The Ton Pooh sisters are named for three of the four winds: Ton, Sai, and Bei are respectively the eastern, western, and northern winds. (Ton Pooh also doubles as a musical Shout-Out to the first track of the second side of a self-titled album by the Yellow Magic Orchestra.) In the 2014 game, Sai is replaced by a different sister named Nang Pooh (the southern wind), as in this continuity, the trio was trained by a master martial artist named Xi Wang Mu.
Wall Crawl/Ceiling Cling: One of the iconic elements of the series. In the main series and crossovers, Hiryu uses his Climb Sickle to climb to any surface and ceiling. In the NES game, he can move up specific glowing walls/ceilings with magnetic boots.
Wall Jump: An ability in both the NES game and Strider 2. Much loathed in the former due to funky controls.
The Genesis port has some improvements from the arcade version, such as having a unique tune for the Stage 3 theme (some variants of the arcade version reused the Stage 1 theme) and a greatly expanded ending sequence.
The PC Engine port has an optional stage that was not in any other port of the coin-op version, improved and more detailed cutscenes and an extra set of dialogues for most bosses.
Always Someone Better: The main reason behind Hien's motivation to defeat Hiryu; he's jealous that someone so young could be talented enough to earn the highest honor bestowed to a Strider and the praise that came with it.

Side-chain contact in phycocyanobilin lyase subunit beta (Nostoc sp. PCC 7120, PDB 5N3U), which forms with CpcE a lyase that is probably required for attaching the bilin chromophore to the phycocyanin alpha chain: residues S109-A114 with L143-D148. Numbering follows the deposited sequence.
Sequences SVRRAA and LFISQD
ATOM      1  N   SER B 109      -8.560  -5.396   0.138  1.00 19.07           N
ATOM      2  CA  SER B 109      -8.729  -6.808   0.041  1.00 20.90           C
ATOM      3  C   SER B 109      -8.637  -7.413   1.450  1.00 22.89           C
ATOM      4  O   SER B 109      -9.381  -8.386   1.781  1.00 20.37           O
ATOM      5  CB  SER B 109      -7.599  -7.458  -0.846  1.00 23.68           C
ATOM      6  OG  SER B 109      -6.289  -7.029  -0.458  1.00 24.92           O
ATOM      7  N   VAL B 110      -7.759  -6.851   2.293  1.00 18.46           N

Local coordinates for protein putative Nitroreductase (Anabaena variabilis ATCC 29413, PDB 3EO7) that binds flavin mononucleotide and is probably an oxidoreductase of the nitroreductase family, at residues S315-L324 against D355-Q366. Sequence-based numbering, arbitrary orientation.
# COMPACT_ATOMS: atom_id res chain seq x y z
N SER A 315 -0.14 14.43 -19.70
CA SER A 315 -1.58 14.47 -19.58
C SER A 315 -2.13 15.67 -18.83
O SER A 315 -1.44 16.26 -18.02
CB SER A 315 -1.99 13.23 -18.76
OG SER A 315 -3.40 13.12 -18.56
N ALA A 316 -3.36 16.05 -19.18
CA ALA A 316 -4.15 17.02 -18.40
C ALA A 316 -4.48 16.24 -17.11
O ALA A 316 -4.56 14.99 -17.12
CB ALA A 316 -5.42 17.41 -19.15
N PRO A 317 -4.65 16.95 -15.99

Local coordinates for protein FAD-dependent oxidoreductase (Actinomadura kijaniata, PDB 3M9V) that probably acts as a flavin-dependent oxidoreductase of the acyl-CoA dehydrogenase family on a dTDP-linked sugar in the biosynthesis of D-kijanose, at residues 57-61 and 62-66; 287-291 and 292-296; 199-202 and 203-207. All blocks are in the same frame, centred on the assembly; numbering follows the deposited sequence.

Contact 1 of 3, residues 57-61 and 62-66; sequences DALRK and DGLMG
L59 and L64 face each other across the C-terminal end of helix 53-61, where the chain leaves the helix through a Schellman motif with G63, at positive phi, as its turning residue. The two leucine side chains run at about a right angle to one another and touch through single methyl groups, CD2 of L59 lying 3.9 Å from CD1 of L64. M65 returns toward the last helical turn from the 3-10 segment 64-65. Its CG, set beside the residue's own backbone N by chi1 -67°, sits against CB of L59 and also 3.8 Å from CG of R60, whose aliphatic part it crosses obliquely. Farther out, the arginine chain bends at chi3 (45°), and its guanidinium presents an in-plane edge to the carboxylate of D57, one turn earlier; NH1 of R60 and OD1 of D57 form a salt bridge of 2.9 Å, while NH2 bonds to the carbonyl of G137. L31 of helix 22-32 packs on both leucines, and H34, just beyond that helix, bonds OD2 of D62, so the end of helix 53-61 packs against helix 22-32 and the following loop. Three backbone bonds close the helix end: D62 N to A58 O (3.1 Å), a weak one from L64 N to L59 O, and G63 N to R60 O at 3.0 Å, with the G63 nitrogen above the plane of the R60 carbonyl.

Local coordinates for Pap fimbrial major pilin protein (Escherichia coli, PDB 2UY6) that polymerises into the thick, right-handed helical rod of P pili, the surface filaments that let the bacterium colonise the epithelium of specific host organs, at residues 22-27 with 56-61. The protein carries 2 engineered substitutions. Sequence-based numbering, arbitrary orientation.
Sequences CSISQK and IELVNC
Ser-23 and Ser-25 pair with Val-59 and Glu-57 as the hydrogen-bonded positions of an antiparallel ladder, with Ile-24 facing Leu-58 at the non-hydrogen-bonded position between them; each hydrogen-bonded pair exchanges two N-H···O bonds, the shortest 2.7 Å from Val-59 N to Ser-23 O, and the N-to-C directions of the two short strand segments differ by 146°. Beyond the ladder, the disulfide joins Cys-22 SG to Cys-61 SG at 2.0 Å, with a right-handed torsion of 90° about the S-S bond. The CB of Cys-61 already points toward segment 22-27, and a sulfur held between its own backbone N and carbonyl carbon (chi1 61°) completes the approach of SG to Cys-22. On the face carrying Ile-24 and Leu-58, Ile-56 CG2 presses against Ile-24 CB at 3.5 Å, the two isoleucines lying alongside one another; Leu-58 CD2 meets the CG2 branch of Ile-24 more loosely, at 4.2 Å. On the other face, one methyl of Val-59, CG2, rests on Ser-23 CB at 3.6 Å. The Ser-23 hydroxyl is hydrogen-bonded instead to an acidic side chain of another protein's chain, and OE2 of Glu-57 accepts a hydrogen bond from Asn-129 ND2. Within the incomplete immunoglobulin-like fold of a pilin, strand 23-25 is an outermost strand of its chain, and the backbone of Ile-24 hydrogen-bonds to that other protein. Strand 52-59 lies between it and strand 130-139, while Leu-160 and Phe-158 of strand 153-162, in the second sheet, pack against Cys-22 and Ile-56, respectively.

Bilingual Bonus: In the first game, the names of the stages are spelled in Cyrillic, Hebrew and Nordic letters. In fact, the only time the Latin alphabet is ever used is for the fourth stage's location.
Blackout Basement: One part in the Siberia stage is set in an abandoned power plant, where the lights go off constantly when electricity is discharged everywhere.
Boss Game: Strider 2. There is a wide variety of enemies but the stages are very short and the sub-levels almost always end with a Mid Boss battle.
Boss-Only Level: Several of the smaller areas in each stage are just a boss battle, even.
Boss Rush: The final stage in the first game. One of the bosses can be skipped, but the repeat of the metallic dinosaur is nearly impossible without memorization, despite a simple pattern.
Cyborg: The very first boss of both games, Strobaya and the Chinese Terrorist (Elder Brother Honghuo).
Department of Redundancy Department: In the manual for the Genesis version, the Grandmaster is referred by the name of "Grandmaster Meio." However, "Meio" is not actually a name, but a Japanese title equivalent to "Grandmaster."
Depopulation Bomb: The Grandmaster's plan was this, erasing all lifeforms (all the "Sons of Old Gods") off Earth so he could create his own lifeforms and thus become a god.
Flight: Solo uses thrusters on his back. The Grandmaster levitates.
Fragile Speedster: Solo moves really fast and has a lot of firepower... but dies in 3 hits.
Gainax Ending: The ending of Strider 2. Among other things, it's implied that Strider Hiryu is the reincarnation of the Strider who defeated Grandmaster Meio almost 2,000 years ago (i.e. the events of the original Strider). Strider Hiryu does kill Grandmaster, so it's not a matter of being a Downer Ending... It's simply that this plot element will probably remain an Aborted Arc. Now it's a matter of seeing if the new "retelling"/reboot will try to address this.